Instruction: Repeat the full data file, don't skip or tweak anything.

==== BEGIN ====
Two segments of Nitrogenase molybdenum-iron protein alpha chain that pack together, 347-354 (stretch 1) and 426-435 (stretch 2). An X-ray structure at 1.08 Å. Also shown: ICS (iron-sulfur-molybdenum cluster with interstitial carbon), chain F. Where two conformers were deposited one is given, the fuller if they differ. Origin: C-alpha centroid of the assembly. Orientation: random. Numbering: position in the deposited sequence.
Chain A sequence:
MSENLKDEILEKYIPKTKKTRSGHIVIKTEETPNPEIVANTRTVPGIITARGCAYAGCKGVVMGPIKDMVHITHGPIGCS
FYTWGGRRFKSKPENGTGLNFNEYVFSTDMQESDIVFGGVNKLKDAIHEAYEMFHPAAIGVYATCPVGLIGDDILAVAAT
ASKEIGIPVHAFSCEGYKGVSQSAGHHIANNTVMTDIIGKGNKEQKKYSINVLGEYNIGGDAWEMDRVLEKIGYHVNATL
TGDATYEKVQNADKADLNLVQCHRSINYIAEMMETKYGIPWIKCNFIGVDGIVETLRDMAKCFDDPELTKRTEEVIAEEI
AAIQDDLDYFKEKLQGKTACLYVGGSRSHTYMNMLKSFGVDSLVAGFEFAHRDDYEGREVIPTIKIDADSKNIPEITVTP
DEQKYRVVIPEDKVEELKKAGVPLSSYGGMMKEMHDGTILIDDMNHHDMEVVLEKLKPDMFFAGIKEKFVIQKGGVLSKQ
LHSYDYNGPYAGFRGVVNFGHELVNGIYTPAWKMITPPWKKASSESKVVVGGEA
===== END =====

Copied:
Two segments of Nitrogenase molybdenum-iron protein alpha chain that pack together, 347-354 (stretch 1) and 426-435 (stretch 2). An X-ray structure at 1.08 Å. Also shown: ICS (iron-sulfur-molybdenum cluster with interstitial carbon), chain F. Where two conformers were deposited one is given, the fuller if they differ. Origin: C-alpha centroid of the assembly. Orientation: random. Numbering: position in the deposited sequence.
Chain A sequence:
MSENLKDEILEKYIPKTKKTRSGHIVIKTEETPNPEIVANTRTVPGIITARGCAYAGCKGVVMGPIKDMVHITHGPIGCS
FYTWGGRRFKSKPENGTGLNFNEYVFSTDMQESDIVFGGVNKLKDAIHEAYEMFHPAAIGVYATCPVGLIGDDILAVAAT
ASKEIGIPVHAFSCEGYKGVSQSAGHHIANNTVMTDIIGKGNKEQKKYSINVLGEYNIGGDAWEMDRVLEKIGYHVNATL
TGDATYEKVQNADKADLNLVQCHRSINYIAEMMETKYGIPWIKCNFIGVDGIVETLRDMAKCFDDPELTKRTEEVIAEEI
AAIQDDLDYFKEKLQGKTACLYVGGSRSHTYMNMLKSFGVDSLVAGFEFAHRDDYEGREVIPTIKIDADSKNIPEITVTP
DEQKYRVVIPEDKVEELKKAGVPLSSYGGMMKEMHDGTILIDDMNHHDMEVVLEKLKPDMFFAGIKEKFVIQKGGVLSKQ
LHSYDYNGPYAGFRGVVNFGHELVNGIYTPAWKMITPPWKKASSESKVVVGGEA